Tuesday, June 28, 2011

A few thoughts on posts and deleted posts

Every now and then things slow down here at TNM. Often this occurs in the summer when the news cycle tens to take a siesta. But just as often it is because I have written a lengthy post, thought about it, and then decided to delete – either because I just felt it didn't merit posting, or for very personal reasons.

This morning I read this post from Roy Greenslade of The Guardian. Greenslade is in the middle of reading James O'Shea's The Deal from Hell: How Moguls and Wall Street Plundered Great American Newspapers, the former Tribune Company editor who in his book recounts the Tribune merger with Times Mirror and the purchase of the company by Sam Zell which eventually led to the company's bankruptcy.
The reason for the post by Greenslade is the point to Jack Shafer's post on Slate.com, where Shafer takes apart O'Shea's book. Shafer just doesn't get the that the blame for the industry's woes can be placed at the feet of those inside it since, he argues, have't companies like the NYT and WaPo also experience staff reductions?

Well, needless to say that I find Shafer's post laughable. It reads like the naive ramblings of a middling actor telling us that he finds Mel Gibson to be a worthy role model.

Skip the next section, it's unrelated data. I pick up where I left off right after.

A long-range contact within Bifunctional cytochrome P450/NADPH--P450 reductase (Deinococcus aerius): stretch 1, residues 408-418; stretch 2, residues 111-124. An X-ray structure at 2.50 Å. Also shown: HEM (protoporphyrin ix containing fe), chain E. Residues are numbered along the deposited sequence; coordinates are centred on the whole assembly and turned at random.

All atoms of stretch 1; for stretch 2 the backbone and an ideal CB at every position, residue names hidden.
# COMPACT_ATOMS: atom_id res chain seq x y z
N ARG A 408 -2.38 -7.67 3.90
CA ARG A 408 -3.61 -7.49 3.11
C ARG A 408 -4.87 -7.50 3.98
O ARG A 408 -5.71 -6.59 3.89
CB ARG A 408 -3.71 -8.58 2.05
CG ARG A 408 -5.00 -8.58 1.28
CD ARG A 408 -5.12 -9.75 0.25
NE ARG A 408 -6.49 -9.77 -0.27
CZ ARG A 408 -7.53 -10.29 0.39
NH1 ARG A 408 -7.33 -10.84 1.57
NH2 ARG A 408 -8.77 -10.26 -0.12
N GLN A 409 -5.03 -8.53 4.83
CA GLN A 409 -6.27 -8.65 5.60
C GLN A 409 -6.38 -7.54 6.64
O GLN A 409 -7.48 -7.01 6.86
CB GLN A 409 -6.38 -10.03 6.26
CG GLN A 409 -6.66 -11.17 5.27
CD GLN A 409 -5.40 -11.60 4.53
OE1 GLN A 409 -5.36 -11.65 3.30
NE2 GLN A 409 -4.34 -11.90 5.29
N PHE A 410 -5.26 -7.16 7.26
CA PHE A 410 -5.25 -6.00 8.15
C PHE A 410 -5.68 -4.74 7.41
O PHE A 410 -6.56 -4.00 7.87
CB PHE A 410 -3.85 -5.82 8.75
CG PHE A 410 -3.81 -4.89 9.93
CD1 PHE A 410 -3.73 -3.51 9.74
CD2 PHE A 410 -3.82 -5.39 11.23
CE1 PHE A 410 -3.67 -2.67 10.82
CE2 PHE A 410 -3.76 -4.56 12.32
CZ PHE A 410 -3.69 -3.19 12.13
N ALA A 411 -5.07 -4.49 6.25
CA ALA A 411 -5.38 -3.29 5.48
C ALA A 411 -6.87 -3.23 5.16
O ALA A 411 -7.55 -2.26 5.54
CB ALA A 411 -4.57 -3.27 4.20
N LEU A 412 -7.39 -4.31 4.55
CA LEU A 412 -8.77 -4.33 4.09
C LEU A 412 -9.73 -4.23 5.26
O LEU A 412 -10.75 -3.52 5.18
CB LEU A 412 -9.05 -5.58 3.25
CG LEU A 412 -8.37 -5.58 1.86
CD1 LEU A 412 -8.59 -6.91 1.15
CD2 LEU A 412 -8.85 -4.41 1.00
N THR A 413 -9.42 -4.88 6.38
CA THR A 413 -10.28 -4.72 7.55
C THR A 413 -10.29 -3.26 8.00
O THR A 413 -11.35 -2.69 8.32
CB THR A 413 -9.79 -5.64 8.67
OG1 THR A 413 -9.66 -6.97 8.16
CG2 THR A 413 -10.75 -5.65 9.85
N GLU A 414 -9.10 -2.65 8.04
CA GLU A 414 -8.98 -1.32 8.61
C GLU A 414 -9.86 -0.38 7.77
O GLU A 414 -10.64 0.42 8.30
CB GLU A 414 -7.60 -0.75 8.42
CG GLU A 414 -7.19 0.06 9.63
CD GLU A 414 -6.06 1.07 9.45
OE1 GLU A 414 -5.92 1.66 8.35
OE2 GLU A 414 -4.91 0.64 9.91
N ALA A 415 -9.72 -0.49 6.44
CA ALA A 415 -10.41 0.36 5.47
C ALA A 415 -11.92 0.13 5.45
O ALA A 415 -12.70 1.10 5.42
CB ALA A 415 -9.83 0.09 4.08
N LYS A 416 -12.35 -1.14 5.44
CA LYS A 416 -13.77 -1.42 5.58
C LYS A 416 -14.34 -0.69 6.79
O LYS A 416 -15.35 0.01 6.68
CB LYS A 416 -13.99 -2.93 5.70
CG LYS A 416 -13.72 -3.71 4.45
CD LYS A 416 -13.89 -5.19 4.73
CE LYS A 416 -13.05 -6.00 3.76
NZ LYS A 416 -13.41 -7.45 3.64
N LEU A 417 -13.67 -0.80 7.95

But ultimately I decided to trash that post for the simple reason that very few TNM readers appear very interested in the inside ball of the newspaper industry – they have already moved. Those involved in new media really don't care much about why the newspaper industry is failing, simply that it is and that creates new opportunities for those who will follow.

But for me, as a former newspaper executive, the whole thing is like a car crash, ugly to observe, but impossible to turn away from, nonetheless.

But all industries are made up of people, people who make decisions, who are responsible for their actions. But is it really surprising that journalists fail to see this? After all, every Sunday morning we all are subjected to the same news shows where journalists interview the usual suspects, the same people who have proved to be wrong time and time again, yet the journalists never question whether they should stop talking to the discredited, never mention the discretions. In today's world of journalism, people are not responsible, they are ruled by outside forces bigger than themselves. No one is to blame, therefore placing the blame is considered bad form.